A few years ago when I was the editor of my running club’s newsletter, a friend sent me an article she’d written but wasn’t sure should be included. It was about her experiences running the Boston Marathon, and her concern was that other runners might think she was trashing the race. She’d had such high expectations going into it—it’s Boston, after all. Being disappointed there would be like Neil Armstrong scanning the lunar landscape and saying, “That’s one small step for a man, one giant boring ball of rocks and craters. Meh. Let’s go home, Buzz.” Yet she was disappointed; it simply wasn’t the amazing experience she’d thought it would be. I told her that was all the more reason for her to have written the article and for it to appear, which ultimately it did.
It wasn’t exactly the WaPo breaking Watergate; I just liked that she wrote something from a different perspective. Too much of the time it’s nearly impossible to experience something without thinking about how you should be experiencing it. And when reality fails to live up to hype and expectation, we may wonder if there’s something wrong with us. FOMO—fear of missing out—usually describes the feeling that everyone else is doing something fun without you, but it can also describe the uneasy feeling that even when you are included, you’re still not having any fun. Not everyone suffers from chronic FOMO, but if we’re honest with ourselves, we’ll admit it does happen, perhaps more so now than ever before given how much of our self-esteem is contingent upon numbers of likes and follows.
FOMO is nearly a permanent state for dwellers in places like New York City, where even if you’re on the A list, you suck, because guess what, there’s an A+ list, and even the A+ people are wondering if there’s a party somewhere for people so awesome they’ve created a whole other alphabet for their benefit. There were times when I lived there that I felt no matter what I did, someone would make sure to let me know I’d done it wrong. I was not a runner back then and it came as a complete surprise to me to discover one day that the New York marathon ran right past my apartment. From my balcony I watched the elites glide through Mile 17 followed by ever-larger packs of runners. I never for a moment figured on being a marathoner myself one day and would have laughed had someone suggested it; I just enjoyed being part of the moment. It was unexpected, and it was exciting. Then later that week I heard a coworker bragging about how he had grandstand seats near the finish line where he got to see all the real drama unfold. “There’s no drama at, like, Mile 17. It’s all at the end, and we were right there!” He’d heard me talking about watching from my balcony, you see, and simply could not let me think I’d actually experienced anything remotely significant.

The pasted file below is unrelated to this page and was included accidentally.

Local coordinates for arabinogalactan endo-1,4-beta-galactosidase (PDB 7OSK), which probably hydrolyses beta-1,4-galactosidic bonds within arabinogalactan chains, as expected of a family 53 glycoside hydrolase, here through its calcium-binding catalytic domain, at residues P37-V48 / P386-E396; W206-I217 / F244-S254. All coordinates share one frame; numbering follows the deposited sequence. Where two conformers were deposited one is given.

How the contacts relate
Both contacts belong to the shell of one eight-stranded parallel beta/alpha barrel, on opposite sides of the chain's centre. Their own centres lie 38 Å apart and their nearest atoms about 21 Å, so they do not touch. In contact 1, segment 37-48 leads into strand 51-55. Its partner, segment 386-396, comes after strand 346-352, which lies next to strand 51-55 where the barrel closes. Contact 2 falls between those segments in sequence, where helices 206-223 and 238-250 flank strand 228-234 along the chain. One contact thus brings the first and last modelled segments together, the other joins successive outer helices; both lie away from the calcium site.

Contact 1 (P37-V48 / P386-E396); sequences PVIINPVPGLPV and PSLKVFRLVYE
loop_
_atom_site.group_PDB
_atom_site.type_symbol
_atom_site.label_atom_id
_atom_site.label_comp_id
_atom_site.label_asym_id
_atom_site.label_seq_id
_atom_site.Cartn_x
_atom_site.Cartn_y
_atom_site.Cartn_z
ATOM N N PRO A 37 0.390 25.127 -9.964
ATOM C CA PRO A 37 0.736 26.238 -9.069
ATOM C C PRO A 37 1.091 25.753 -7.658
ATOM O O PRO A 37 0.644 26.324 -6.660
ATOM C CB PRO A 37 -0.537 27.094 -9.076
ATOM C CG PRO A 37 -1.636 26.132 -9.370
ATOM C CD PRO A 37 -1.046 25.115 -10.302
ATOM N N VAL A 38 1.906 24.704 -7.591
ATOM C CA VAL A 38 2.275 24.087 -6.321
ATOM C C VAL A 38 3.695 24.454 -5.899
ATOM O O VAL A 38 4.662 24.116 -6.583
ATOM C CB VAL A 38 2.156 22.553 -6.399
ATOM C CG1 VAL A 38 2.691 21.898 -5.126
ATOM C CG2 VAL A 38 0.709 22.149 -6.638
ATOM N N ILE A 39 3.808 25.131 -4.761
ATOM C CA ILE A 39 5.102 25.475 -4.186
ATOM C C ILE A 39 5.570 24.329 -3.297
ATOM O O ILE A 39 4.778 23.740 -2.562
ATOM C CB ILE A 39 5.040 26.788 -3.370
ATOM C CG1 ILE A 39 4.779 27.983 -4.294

I’d be lying if I said these situations don’t bother me, yet increasingly in my life I’ve avoided letting FOMO become a chronic condition. Even back in my New York girl-about-town days, I found myself shrugging off people like grandstand guy. When one of my gal pals was desperate to get into the it-club of the moment and we stood in line for three hours (and we were only the second group in line, mind you, so everyone behind us waited even longer), I did not look longingly at those who had sashayed past the velvet ropes and were already no doubt having the time of their lives. I laughed. No noisy crowded room on earth is worth waiting three hours to enter, and our doing so could only be seen as comical. Indeed, when we finally reached the promise land, it was so terrible that we ended up leaving an hour later. As we exited, the people who had been behind us in line looked longingly our way.
I say all this as part of my reflections on the recent solar eclipse. Unlike many of my acquaintances, I did not make the trek downstate to be in the path of totality; I didn’t even get myself a pair of goofy eclipse-viewing glasses. I did make a pinhole contraption of sorts, but ultimately I abandoned it as the light began to dim and just sat on the front porch watching a pretty Monarch butterfly perched on a flower, slowly fanning its feathery wings. It was a nice moment, and an unexpected one. Later I’d see social media posts from friends about their experiences, many of which shared a common theme: totally worth the hype. One woman said she actually laughed out loud at the moment of totality, it was so surprisingly wonderful; another noted that her husband, possibly the most cynical human being who ever lived, admitted to her that he was glad they’d seen it. Still another wrote about the awesomeness, in the true sense of the word, of seeing two very ordinary things like the sun and the moon come together to create something quite magical. “Pictures cannot do it justice,” he asserted.
This could have been a Mile 17 FOMO moment for me, since the only view of the eclipse I got was through pictures, which are cool but obviously don’t come anywhere near the experience of being right there. But I don’t feel like I’m missing out. In fact, oddly enough, I’m quite enjoying hearing about it through others. There’s something to be said for any experience, glorious or disappointing, once-in-a-lifetime grand or quietly small. I don’t know if I’ll ever get a Boston Marathon experience at this point; I’ve still got a long way to get there, and who knows, I may ultimately be disappointed. One way or another, though, I’ll probably have to something to say about it.